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Ex-fireman has Government pension complaint upheld

Ex-fireman has Government pension complaint upheld

Thursday 10 December 2020

Ex-fireman has Government pension complaint upheld

Thursday 10 December 2020

An ex-fireman who claimed Government failures saw up to 20% knocked off his pension has had his complaint upheld.

Mr Stuart Newman appeared from South Africa on Skype before the States Complaints Board (SCB) in September.

At the hearing, he claimed that he had been unfairly denied a revaluation on his pension and had not been clearly informed of changes to rates.

Mr Newman told the board he had sought pension advice in February 2018, when he started to plan for early retirement and contacted his line manager to organise it.

When he received advice back from the Treasury Department, he was told that no valuations on pension prices were being undertaken until "post 15th or mid-May" as a result of changes being made to the Public Employees Contributory Retirement Scheme.

On receipt of his pension, he found it significantly lower than colleagues who had got theirs earlier in the year due to Market Value Adjustment.


Pictured: Adjustments meant that Mr Newman lost out on between 10-20% of the pension he would have received.

Though the Treasury Department later allowed for revaluations for anyone who had applied before 1 May 2018, Mr Newman’s request for revaluation was rejected, with the Department claiming they had no record of any phone calls before 29 May and assessing him at the post-evaluation rate.

However, this was something Mr Newman disputed, with the Board noting at the hearing that he had a “very senior officer” at the Fire Service backing his claims that he had attempted communication as early as March.

Mr Chris Beirne, one of two Deputy Chairmen of the Complaints Panel, said: “It was clear to the Board that, contrary to the Department’s conclusion, contact had been made prior to this date and Mr. Newman’s account was entirely credible. 

“We were surprised that such a significant change to the pensions process could have been implemented without there having been a notice period communicated widely to the Fund members. We were also concerned that there were no written procedures, or a Service Level Agreement, which could be applied to valuations, or indeed any detail of the procedure to be followed whenever that service was altered.” 


Pictured: The Board recommended the department make sure they clearly communicate changes to funds are proposed.

Deputy Chairman Stuart Catchpole QC said: “This is not the only case where issues of jurisdiction have been (belatedly) raised, or where Departments have not fully engaged with the Complaints Panel process.

"It is to be hoped that in future, Departments will continue to engage fully with the Panel, given its role in helping to ensure public confidence in decision -making by asking those responsible to justify their actions in public before impartial members of the community. 

“We certainly do not agree that public employees like Mr. Newman should be left without any form of redress in circumstances such as the present case, nor do we agree that it was the intention of the States when establishing the Panel, to leave those charged with administering and making decisions in relation to the pensions of States employees to do so without being accountable to anyone or to have their decisions and actions protected from appropriate, independent public scrutiny."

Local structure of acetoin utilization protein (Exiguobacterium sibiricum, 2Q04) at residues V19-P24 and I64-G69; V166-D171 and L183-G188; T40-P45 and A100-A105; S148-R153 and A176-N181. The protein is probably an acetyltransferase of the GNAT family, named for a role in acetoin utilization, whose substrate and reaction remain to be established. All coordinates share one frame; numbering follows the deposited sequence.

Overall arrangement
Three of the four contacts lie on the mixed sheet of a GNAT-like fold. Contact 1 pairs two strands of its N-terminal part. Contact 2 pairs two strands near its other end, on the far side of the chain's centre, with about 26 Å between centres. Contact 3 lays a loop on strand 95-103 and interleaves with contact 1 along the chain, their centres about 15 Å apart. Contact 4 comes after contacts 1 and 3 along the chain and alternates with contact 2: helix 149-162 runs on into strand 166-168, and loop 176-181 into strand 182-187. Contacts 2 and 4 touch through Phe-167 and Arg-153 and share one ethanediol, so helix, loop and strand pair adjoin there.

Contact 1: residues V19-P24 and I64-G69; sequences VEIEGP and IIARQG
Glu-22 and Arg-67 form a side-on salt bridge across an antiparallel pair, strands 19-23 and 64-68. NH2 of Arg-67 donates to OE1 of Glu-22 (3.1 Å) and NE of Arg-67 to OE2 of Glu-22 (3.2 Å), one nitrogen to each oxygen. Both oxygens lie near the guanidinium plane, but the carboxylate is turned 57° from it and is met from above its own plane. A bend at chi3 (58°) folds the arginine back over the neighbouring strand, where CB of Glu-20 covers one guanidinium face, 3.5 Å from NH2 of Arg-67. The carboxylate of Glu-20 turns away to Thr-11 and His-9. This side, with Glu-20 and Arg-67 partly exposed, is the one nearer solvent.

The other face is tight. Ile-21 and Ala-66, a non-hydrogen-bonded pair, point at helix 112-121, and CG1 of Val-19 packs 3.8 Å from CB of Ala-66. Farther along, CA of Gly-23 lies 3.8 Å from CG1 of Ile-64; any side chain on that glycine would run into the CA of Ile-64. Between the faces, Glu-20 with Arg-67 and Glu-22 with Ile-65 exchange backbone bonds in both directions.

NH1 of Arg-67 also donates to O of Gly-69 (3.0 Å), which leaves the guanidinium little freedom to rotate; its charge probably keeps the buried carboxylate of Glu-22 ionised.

The board have recommended that Mr Newman’s case should be re-evaluated according to the principles prior to 1 May 2018. 

In addition, they have also recommended clear communication whenever changes to the fund such as this one are proposed.

The Government is yet to officially respond to the board's findings. Treasurer Richard Bell commented, however: "Whilst we may not agree with all the findings of the Board, I thank the members for the report and the obvious lengthy consideration given. 

“I also recognise the important role the Board plays – not least the considerable time commitment given by its members for no remuneration.  As a result, it is important to reflect upon the views and findings expressed by the Board.  We will do that."

Mr Bell continued: "Treasury and Exchequer administers the Public Employees’ Pension Fund (PEPF) benefits in accordance with legislation and the decisions made by the Committee of Management, along with our own administrative processes and procedures. 

“All complaints - including this one - are subject to the four-stage PEPF complaints process. 

“We have been co-operating with the Complaints Board since 2019. At one point there was a period of over five months waiting to hear from the Board, having responded to its initial enquiries.

“Once it was confirmed that the enquiries would move to a hearing, we rightly considered carefully the matter of jurisdiction and concur with the view of the Committee of Management. The Board has tendered its own views as to its jurisdiction. It is self-evident, that this is an area that may benefit from further clarity in developing legislation in respect of the office of Public Service Ombudsman."

Pictured: Treasurer Richard Bell said the Government's dealings with the SCB had led him to conclude that developing a Public Service Ombudsman would be beneficial.

“Whether or not to reconsider the decision, further to the Board’s report, is a matter for the Committee of Management, taking into account its duties to Mr Newman and to the membership of the Fund as a whole," he added.

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